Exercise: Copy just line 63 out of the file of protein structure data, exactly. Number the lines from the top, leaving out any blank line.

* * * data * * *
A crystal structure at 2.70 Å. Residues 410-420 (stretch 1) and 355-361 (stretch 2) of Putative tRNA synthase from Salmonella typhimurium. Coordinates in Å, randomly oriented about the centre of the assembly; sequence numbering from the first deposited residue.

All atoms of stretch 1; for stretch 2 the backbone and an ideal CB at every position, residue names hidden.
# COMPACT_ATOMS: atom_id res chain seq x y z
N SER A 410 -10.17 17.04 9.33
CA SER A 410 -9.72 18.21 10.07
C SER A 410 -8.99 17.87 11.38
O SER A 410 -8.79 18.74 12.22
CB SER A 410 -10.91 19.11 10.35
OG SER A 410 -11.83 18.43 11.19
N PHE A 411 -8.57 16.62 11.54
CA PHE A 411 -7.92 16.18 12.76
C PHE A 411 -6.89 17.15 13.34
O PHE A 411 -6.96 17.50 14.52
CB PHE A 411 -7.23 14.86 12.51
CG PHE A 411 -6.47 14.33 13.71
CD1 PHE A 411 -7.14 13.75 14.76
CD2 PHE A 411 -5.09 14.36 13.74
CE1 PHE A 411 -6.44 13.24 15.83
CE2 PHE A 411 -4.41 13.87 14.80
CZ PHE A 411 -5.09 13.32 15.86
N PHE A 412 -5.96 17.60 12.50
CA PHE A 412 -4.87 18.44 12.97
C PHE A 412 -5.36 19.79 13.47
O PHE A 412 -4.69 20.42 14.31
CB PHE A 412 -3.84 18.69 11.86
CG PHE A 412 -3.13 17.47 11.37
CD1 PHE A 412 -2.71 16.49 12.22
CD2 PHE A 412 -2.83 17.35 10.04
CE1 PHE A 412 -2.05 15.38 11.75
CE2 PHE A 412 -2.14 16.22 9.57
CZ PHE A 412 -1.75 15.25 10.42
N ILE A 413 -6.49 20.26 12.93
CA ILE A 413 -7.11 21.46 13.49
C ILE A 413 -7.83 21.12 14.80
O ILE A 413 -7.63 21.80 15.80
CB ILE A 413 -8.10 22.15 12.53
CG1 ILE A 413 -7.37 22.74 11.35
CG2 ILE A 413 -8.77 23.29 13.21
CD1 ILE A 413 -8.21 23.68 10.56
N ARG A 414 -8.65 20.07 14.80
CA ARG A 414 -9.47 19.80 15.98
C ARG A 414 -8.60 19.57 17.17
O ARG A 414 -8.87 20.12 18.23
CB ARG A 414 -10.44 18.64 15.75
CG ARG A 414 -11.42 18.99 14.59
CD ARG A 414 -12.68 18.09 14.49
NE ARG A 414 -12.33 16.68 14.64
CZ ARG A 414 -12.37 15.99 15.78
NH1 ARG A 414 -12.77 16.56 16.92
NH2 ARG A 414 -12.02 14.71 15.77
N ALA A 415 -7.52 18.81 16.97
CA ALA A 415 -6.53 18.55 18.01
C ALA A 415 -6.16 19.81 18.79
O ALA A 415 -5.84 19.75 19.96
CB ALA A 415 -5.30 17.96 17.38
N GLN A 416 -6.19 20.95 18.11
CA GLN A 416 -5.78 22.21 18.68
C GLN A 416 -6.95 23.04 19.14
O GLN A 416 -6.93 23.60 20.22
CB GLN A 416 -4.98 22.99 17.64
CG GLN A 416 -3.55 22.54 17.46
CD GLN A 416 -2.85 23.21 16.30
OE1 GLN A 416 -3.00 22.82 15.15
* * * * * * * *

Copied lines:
OE1 GLN A 416 -3.00 22.82 15.15